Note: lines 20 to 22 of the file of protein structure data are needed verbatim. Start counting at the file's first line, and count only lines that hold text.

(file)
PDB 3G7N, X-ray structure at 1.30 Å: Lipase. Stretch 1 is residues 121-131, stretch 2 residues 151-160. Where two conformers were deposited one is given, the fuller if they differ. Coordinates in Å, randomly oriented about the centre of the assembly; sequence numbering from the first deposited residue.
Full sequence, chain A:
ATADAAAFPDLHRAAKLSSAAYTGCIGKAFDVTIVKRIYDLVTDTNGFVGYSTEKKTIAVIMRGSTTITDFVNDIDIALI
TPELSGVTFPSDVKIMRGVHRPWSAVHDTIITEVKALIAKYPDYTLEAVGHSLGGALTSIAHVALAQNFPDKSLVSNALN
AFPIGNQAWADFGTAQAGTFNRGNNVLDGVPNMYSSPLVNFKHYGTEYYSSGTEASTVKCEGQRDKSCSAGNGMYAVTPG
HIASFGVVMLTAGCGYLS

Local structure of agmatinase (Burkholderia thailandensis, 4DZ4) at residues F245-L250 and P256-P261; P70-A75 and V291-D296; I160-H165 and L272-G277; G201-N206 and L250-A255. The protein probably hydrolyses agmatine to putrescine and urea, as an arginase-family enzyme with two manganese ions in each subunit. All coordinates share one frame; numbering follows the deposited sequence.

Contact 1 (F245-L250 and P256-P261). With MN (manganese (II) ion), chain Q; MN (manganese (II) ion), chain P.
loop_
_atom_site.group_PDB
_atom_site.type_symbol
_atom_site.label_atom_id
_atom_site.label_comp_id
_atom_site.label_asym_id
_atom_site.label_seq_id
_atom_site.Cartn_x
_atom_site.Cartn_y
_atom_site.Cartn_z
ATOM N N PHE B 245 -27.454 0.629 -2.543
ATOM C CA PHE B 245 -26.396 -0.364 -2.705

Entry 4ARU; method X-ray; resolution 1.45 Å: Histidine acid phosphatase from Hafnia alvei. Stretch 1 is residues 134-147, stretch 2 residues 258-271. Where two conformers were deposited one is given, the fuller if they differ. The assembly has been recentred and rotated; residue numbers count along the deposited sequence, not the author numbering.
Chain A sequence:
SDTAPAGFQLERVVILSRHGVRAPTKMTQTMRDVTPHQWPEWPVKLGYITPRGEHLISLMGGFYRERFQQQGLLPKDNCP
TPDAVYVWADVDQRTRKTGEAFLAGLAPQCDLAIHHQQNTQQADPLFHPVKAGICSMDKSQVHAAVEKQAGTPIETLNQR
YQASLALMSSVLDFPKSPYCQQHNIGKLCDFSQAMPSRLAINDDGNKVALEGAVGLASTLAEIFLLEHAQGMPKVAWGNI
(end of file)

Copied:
ATOM C CA PHE B 245 -26.396 -0.364 -2.705

Entry 4ARU; method X-ray; resolution 1.45 Å: Histidine acid phosphatase from Hafnia alvei. Stretch 1 is residues 134-147, stretch 2 residues 258-271. Where two conformers were deposited one is given, the fuller if they differ. The assembly has been recentred and rotated; residue numbers count along the deposited sequence, not the author numbering.
Chain A sequence: